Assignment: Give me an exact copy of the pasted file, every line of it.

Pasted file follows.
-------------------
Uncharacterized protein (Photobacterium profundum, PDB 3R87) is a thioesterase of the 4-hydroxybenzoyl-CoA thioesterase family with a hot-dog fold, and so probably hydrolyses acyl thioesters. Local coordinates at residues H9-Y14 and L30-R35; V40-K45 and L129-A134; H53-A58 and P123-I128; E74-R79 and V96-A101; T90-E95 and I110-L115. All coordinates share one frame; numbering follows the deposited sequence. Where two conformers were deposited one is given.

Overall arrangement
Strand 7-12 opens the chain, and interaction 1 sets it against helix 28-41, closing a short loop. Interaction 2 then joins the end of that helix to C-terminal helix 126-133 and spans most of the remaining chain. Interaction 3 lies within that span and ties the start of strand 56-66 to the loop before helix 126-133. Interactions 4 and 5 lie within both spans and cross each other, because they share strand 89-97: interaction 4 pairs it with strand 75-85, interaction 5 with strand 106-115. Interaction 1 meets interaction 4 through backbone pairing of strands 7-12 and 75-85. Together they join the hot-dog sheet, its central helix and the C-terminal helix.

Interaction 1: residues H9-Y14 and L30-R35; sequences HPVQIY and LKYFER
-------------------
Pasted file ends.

Uncharacterized protein (Photobacterium profundum, PDB 3R87) is a thioesterase of the 4-hydroxybenzoyl-CoA thioesterase family with a hot-dog fold, and so probably hydrolyses acyl thioesters. Local coordinates at residues H9-Y14 and L30-R35; V40-K45 and L129-A134; H53-A58 and P123-I128; E74-R79 and V96-A101; T90-E95 and I110-L115. All coordinates share one frame; numbering follows the deposited sequence. Where two conformers were deposited one is given.

Overall arrangement
Strand 7-12 opens the chain, and interaction 1 sets it against helix 28-41, closing a short loop. Interaction 2 then joins the end of that helix to C-terminal helix 126-133 and spans most of the remaining chain. Interaction 3 lies within that span and ties the start of strand 56-66 to the loop before helix 126-133. Interactions 4 and 5 lie within both spans and cross each other, because they share strand 89-97: interaction 4 pairs it with strand 75-85, interaction 5 with strand 106-115. Interaction 1 meets interaction 4 through backbone pairing of strands 7-12 and 75-85. Together they join the hot-dog sheet, its central helix and the C-terminal helix.

Interaction 1: residues H9-Y14 and L30-R35; sequences HPVQIY and LKYFER